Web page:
It was environmentally sustainable. But Negev Nectars wasn’t financially sustainable.
Three years after launching, the company, which aimed to develop a North American market for small-scale Israeli farmers producing olive oil, jams and other foodstuffs using a breakthrough, desert-friendly approach to agriculture, has suspended operations.
However, its founder, Marvin Israelow, 65, who has been passionate about Israel’s Negev region since his days as a kibbutz volunteer there in 1966, said he’s not abandoning the enterprise and instead hopes eventually to “reinvent” and try again.
Israelow, a longtime volunteer with American Friends of Ben Gurion University and UJA-Federation of New York, began Negev Nectars in 2009, initially using his Chappaqua basement as a shipping warehouse to distribute individual items and gift baskets. While the products have gotten a positive reception, he said he has been unable to grow sales enough to make the business viable. In particular, it has been difficult to sell the products — both to consumers and potential retailers — at a price high enough to cover expenses, let alone generate a profit.
Sales — primarily done online or through subscriptions, many to members of Jewish community-supported agriculture (CSA) groups — grew steadily at first, Israelow said, and the company built an e-mail list of 2,000, approximately 1,000 of them paying customers. [Full disclosure: this reporter purchased a subscription in the first year.] But when Negev Nectars raised prices to reflect costs — $18 for a 500-ml bottle of olive oil, for example — revenues flattened.
“Not surprisingly, artisanally produced products cost a lot of money to produce,” Israelow said. “Our big learning is that in order to expand the market for higher-priced products, we needed initially to have established a stronger brand. If we were to start from scratch again, we’d be doing things like making sure we had first put our olive oil in competitions and had received awards.”
Negev Nectars failed to establish itself “as a premium gourmet brand that would justify the kind of prices required to become financially sustainable,” he added.
Despite Negev Nectar’s challenges, Israelow said the market for gourmet olive oil — the company’s signature product — is growing, even as the number of suppliers also grows.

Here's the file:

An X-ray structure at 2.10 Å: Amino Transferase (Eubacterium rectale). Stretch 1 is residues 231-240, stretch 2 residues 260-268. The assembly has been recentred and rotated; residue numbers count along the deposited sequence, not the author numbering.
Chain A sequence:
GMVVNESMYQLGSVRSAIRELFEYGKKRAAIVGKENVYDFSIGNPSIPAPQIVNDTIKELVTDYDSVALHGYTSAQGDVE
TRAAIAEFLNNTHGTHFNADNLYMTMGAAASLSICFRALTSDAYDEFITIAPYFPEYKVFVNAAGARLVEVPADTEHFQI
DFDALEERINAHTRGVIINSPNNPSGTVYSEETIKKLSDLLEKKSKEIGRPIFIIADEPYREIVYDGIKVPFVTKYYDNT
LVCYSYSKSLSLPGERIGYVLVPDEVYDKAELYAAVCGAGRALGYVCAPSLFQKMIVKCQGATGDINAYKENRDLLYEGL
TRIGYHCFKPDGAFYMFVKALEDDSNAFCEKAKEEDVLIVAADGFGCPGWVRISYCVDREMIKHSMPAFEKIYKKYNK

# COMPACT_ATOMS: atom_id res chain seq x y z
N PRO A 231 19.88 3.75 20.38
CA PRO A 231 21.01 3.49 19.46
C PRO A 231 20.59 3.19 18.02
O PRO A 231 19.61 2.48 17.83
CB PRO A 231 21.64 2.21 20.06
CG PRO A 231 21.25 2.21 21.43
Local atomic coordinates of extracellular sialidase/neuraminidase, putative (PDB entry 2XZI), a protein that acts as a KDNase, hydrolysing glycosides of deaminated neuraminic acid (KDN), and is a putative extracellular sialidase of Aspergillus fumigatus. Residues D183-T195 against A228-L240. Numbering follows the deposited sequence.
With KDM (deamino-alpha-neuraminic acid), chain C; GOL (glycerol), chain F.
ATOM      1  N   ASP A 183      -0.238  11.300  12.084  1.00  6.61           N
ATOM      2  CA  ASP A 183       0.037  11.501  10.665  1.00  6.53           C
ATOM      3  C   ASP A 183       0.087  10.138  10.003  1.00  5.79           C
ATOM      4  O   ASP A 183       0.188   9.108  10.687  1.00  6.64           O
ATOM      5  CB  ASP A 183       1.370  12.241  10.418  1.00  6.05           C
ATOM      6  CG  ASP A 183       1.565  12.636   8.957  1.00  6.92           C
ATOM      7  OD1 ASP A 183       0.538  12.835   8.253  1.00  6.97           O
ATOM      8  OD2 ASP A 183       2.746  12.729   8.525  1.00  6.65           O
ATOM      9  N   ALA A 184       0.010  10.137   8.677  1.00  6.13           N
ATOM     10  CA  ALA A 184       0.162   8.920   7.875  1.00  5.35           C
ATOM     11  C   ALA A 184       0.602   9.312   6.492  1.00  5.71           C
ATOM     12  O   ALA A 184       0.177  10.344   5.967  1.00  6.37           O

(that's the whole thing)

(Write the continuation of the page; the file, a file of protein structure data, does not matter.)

Vineyards in California and Australia are beginning to dedicate space to olive production; olive oil tours, like wine tours, are emerging worldwide, and “there’s a shop in Tel Aviv that’s devoted just to olive oil,” he said.
Aided by a discovery that olives can grow “as well if not better” using brackish water, Negev Nectars’ producers were actually poised to have a “competitive advantage” in the organic olive market, Israelow said, since it easier to avoid pesticides in the desert heat, where there are fewer insects, particularly “olive flies.”
Ironically, the Boycott, Divestment and Sanctions (BDS) movement that has been a source of concern for many Israeli businesses only helped Negev Nectars, Israelow said.
“Pro-Zionist organizations looking to combat BDS were more receptive to wanting to promote Negev Nectars,” he said, noting that the controversy this spring at the Park Slope Food Co-op triggered a “high-publicity” moment for the company.
“We set up a table outside during the Park Slope Food Co-op vote and handed out samples of Negev Nectars products,” he said. “We literally showed the face of the farmers the people who wanted to boycott Israel would be affecting.”
Fortunately for the farmers, none were yet dependent on Negev Nectars; although the plan had been eventually to expand production to serve an export market, for now domestic sales account for the majority of their revenues, Israelow said.